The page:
As yet, foreign ministry would rather not reveal any conference speakers, merely stating that some well-known ones have already signed up.
Why in Tallinn? Because, since last summer, Estonia assumed presidency of the international Freedom Online Coalition (FOC). So far, the organisation includes a relatively small number of countries, each vowing to publicly strive for the advancement of internet freedom. The organisation was founded by 15 states in The Hague, Holland, at the end of 2011.
The conference will be held on April 28th to 29th, probably in Swissôtel Tallinn – often the location for international events in Estonia. The website will be found at www.freedomonline.ee, right now offering the barest minimum of information. The event will be a ministers-level one; according to FOC membership countries and foreign ministry, invitations have been sent to foreign ministers of several nations. Who of these might end up coming isn’t known.
According to Silver Meikar, board member of Estonian internet freedom group Institute of Digital Rights, the planned conference will prove a success if globally hot topics will be touched upon, such as surveillance of internet users and privacy.
«Should globally actual issues be offered some kind of an answer, the event will have been a success,» said Mr Meikar. «This is an important subject: what’s the vision of democracies for ensuring human rights over the World Wide Web.»
Asked if FOC, as an organisation, is credible while faults have been found with various founding members, Mr Meikar said the situation would be no better should such a format for cooperation not exist.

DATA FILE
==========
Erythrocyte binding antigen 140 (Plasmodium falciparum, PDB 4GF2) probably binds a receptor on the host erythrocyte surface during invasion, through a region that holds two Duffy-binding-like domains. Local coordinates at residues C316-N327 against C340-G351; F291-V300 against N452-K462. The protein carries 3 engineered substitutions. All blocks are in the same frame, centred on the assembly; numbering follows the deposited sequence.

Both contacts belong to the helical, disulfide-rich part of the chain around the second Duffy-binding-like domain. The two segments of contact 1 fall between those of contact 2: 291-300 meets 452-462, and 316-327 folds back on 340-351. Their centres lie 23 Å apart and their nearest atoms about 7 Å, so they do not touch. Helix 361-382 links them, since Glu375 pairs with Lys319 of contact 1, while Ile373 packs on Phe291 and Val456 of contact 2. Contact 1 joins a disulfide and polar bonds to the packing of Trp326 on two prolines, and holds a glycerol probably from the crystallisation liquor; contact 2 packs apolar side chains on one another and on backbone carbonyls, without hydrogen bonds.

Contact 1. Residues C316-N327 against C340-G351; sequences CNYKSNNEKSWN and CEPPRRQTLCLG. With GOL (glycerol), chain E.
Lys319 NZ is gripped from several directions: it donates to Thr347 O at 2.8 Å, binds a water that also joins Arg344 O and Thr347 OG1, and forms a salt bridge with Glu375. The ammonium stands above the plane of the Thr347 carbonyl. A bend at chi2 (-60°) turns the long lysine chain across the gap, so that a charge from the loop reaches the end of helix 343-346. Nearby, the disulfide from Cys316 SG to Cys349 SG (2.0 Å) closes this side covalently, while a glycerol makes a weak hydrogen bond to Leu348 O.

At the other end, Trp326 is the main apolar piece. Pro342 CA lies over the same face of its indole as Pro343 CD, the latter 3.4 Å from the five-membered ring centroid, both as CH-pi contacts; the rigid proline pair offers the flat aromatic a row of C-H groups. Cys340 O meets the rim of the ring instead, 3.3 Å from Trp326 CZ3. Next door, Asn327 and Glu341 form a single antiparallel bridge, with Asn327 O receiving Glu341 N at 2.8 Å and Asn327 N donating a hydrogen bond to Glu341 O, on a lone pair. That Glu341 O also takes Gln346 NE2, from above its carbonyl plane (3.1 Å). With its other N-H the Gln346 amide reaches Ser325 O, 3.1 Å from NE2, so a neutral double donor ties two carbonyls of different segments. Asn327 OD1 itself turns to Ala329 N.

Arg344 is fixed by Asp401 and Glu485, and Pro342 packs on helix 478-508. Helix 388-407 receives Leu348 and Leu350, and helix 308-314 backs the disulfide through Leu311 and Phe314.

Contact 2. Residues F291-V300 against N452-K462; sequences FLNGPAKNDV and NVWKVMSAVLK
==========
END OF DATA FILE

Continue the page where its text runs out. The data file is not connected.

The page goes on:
«Estonia should not be afraid to raise questions, at the event, which might be painful and unpleasant for some participants,» said he. «If we’re afraid to touch these subjects, that would be a failure; even so, I don’t think this will be the case.»
Estonian foreign ministry thinks activities of FOC to be directed towards defence of internet freedom i.e. freedom of expression over Internet, as these same rights and freedoms ought to be equally protected and guaranteed in public and digital space alike. «The conference will focus on freedom of expression in internet, and on privacy and security, transparency and private sector’s role in development of the Internet,» the ministry replied in answer to inquiry.
At the event in Tunisia, last year, the states declaring their stand for enhancement of internet freedom came under criticism themselves.
Edward Snowden’s initial revelations regarding the US snooping programs had already been published, casting a shadow over the entire event – even though, due to location, the conference was scheduled to concentrate on Internet freedom in Arab world.
For instance: Rebecca MacKinnon, former CNN journalist, internet activist and a main speaker at the last FOC conference, remarked in her presentation in Tunis that the words by Swedish foreign minister Carl Bildt at the selfsame conference – that surveillance doesn’t hinder Internet use as it’s done discretely – would be same as saying that killing by a fatal injection is humane, being pain free.
Arrows of criticism have been shot at FOC also by the US net freedom group Electronic Frontier Foundation. In a commentary published at their website, EFF reminds FOC member states to practice what they preach.
No unlimited Internet use in Estonia either: for instance, access to foreign gambling sites has been blocked; by numerous court cases, limits have been set to freedom of expression in the web.
Freedom Online Coalition (FOC)
• Founded in 2011, in The Hague
• Founding members: Austria, Canada, Czech Republic, France, Estonia, Ghana, Ireland, Kenya, Maldives, Mexico, Mongolia, Holland, the UK, USA, and Sweden.
• Afterwards, Finland, Costa Rica, Tunisia, Latvia, Georgia, Germany, and Moldova have joined up. The latter did so under Estonian presidency.
• Conferences: 2011 The Hague, 2012 Nairobi, 2013 Tunis, 2014 Tallinn.